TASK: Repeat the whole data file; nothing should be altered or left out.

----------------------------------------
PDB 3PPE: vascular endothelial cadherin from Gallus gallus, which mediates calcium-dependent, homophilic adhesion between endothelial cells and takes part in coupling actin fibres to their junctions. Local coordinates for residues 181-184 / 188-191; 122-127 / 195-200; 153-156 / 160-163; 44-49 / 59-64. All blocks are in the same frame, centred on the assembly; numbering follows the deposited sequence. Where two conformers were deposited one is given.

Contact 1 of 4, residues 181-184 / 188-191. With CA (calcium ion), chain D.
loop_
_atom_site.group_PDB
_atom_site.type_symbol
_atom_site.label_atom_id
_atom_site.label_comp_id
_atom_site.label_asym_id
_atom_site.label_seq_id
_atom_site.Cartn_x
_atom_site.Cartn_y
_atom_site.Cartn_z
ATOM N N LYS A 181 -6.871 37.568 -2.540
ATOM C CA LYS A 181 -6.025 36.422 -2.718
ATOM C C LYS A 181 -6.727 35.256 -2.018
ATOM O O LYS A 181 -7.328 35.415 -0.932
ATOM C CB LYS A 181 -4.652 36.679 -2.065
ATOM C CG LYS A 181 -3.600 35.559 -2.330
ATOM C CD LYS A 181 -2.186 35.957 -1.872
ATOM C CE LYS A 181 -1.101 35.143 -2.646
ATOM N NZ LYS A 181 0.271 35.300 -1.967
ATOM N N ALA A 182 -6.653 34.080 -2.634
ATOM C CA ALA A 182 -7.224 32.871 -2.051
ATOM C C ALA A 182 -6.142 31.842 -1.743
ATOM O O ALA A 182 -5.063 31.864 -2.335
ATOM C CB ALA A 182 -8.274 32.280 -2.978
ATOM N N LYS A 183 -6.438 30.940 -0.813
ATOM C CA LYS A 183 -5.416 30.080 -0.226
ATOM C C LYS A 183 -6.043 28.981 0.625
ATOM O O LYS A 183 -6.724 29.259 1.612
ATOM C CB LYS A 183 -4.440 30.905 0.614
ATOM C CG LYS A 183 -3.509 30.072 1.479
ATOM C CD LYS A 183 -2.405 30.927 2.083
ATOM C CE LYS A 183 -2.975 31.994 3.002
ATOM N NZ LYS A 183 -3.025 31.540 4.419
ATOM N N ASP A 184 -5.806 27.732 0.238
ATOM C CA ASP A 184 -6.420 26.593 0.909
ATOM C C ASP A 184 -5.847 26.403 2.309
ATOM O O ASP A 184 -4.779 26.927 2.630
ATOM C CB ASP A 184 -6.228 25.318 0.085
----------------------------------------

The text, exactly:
PDB 3PPE: vascular endothelial cadherin from Gallus gallus, which mediates calcium-dependent, homophilic adhesion between endothelial cells and takes part in coupling actin fibres to their junctions. Local coordinates for residues 181-184 / 188-191; 122-127 / 195-200; 153-156 / 160-163; 44-49 / 59-64. All blocks are in the same frame, centred on the assembly; numbering follows the deposited sequence. Where two conformers were deposited one is given.

Contact 1 of 4, residues 181-184 / 188-191. With CA (calcium ion), chain D.
loop_
_atom_site.group_PDB
_atom_site.type_symbol
_atom_site.label_atom_id
_atom_site.label_comp_id
_atom_site.label_asym_id
_atom_site.label_seq_id
_atom_site.Cartn_x
_atom_site.Cartn_y
_atom_site.Cartn_z
ATOM N N LYS A 181 -6.871 37.568 -2.540
ATOM C CA LYS A 181 -6.025 36.422 -2.718
ATOM C C LYS A 181 -6.727 35.256 -2.018
ATOM O O LYS A 181 -7.328 35.415 -0.932
ATOM C CB LYS A 181 -4.652 36.679 -2.065
ATOM C CG LYS A 181 -3.600 35.559 -2.330
ATOM C CD LYS A 181 -2.186 35.957 -1.872
ATOM C CE LYS A 181 -1.101 35.143 -2.646
ATOM N NZ LYS A 181 0.271 35.300 -1.967
ATOM N N ALA A 182 -6.653 34.080 -2.634
ATOM C CA ALA A 182 -7.224 32.871 -2.051
ATOM C C ALA A 182 -6.142 31.842 -1.743
ATOM O O ALA A 182 -5.063 31.864 -2.335
ATOM C CB ALA A 182 -8.274 32.280 -2.978
ATOM N N LYS A 183 -6.438 30.940 -0.813
ATOM C CA LYS A 183 -5.416 30.080 -0.226
ATOM C C LYS A 183 -6.043 28.981 0.625
ATOM O O LYS A 183 -6.724 29.259 1.612
ATOM C CB LYS A 183 -4.440 30.905 0.614
ATOM C CG LYS A 183 -3.509 30.072 1.479
ATOM C CD LYS A 183 -2.405 30.927 2.083
ATOM C CE LYS A 183 -2.975 31.994 3.002
ATOM N NZ LYS A 183 -3.025 31.540 4.419
ATOM N N ASP A 184 -5.806 27.732 0.238
ATOM C CA ASP A 184 -6.420 26.593 0.909
ATOM C C ASP A 184 -5.847 26.403 2.309
ATOM O O ASP A 184 -4.779 26.927 2.630
ATOM C CB ASP A 184 -6.228 25.318 0.085